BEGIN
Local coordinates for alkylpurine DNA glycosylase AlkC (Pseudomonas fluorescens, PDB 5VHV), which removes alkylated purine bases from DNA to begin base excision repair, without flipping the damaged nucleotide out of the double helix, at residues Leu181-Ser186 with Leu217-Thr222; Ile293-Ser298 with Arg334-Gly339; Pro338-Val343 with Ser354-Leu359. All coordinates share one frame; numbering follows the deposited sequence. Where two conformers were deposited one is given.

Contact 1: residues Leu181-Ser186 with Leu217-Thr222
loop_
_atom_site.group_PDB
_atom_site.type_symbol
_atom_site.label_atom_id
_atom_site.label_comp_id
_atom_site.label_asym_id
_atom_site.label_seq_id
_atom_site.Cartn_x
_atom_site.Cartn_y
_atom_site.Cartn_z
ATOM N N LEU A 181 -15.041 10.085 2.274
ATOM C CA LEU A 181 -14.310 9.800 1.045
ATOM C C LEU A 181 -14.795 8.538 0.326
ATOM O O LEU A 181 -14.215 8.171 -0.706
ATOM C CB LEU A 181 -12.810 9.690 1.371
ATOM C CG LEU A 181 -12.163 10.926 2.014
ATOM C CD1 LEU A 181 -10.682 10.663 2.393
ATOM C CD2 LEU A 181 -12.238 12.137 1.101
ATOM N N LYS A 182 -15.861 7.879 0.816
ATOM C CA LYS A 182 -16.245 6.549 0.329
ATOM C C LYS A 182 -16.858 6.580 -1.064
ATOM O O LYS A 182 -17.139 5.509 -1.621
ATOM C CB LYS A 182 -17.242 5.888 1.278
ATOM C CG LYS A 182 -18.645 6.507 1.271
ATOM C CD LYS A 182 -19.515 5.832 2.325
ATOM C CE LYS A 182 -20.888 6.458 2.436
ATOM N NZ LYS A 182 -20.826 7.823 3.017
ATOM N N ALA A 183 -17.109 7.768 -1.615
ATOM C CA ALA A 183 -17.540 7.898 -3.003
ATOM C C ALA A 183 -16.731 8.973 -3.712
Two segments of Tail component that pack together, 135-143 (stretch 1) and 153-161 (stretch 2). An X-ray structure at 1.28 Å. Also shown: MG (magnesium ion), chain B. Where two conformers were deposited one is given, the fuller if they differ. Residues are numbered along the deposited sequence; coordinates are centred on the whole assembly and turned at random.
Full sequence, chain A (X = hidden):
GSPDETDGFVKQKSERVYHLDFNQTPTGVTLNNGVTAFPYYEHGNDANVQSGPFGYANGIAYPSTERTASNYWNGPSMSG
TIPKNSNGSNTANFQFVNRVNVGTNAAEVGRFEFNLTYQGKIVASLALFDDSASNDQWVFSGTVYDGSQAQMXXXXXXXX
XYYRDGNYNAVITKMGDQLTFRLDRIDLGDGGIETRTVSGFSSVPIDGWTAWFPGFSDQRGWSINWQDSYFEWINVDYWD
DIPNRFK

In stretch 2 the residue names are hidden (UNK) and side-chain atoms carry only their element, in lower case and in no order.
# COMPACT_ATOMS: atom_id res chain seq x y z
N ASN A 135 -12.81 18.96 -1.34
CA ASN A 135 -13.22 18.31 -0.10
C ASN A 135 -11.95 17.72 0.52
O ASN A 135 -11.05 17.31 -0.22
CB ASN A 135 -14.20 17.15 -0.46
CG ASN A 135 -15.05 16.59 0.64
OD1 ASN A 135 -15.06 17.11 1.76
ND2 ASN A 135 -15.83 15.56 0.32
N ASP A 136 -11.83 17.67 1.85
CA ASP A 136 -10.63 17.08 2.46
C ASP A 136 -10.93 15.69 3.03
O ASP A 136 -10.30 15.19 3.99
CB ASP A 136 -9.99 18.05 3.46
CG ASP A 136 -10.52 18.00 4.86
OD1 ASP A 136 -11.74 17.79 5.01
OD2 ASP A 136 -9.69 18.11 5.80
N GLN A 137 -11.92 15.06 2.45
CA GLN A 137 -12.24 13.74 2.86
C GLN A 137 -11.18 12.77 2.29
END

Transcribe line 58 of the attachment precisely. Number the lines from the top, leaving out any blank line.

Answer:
CA GLN A 137 -12.24 13.74 2.86